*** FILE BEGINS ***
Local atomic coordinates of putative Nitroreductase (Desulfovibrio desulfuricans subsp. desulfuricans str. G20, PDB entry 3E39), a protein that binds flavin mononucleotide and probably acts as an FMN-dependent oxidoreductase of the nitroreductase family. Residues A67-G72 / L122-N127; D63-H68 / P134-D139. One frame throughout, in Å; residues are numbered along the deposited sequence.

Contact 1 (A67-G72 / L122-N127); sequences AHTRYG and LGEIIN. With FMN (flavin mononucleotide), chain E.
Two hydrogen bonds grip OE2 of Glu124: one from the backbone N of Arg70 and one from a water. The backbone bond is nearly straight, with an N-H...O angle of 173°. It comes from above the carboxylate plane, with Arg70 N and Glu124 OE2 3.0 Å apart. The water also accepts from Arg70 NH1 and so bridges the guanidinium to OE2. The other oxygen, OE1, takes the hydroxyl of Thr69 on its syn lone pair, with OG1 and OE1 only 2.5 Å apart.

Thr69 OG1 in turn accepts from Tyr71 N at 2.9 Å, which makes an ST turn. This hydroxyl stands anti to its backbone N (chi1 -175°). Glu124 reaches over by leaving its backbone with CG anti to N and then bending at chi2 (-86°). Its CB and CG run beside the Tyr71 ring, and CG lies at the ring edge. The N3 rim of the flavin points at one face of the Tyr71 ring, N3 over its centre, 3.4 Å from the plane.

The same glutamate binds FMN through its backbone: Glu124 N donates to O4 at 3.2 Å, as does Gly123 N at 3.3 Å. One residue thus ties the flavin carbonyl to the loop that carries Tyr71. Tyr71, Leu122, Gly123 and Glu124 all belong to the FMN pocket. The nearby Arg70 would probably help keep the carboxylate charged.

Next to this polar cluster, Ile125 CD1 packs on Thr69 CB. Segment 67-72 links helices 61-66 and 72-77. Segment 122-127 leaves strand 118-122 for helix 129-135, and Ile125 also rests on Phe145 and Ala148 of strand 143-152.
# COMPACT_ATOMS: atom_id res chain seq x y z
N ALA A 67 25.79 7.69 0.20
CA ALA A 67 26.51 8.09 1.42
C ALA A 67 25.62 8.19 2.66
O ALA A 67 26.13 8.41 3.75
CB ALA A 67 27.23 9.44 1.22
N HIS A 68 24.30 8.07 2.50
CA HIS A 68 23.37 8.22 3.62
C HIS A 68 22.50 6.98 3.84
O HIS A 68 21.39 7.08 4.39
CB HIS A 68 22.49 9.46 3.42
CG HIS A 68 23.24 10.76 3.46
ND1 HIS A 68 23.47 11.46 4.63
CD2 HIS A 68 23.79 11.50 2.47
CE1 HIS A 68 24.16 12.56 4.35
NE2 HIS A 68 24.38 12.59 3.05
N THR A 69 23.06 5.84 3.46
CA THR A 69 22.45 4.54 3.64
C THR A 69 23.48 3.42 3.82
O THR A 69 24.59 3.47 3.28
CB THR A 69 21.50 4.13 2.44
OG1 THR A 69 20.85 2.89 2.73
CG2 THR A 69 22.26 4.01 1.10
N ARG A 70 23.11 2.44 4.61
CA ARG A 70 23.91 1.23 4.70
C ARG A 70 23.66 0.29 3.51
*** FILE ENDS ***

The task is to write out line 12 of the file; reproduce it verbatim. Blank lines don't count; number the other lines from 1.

CB ALA A 67 27.23 9.44 1.22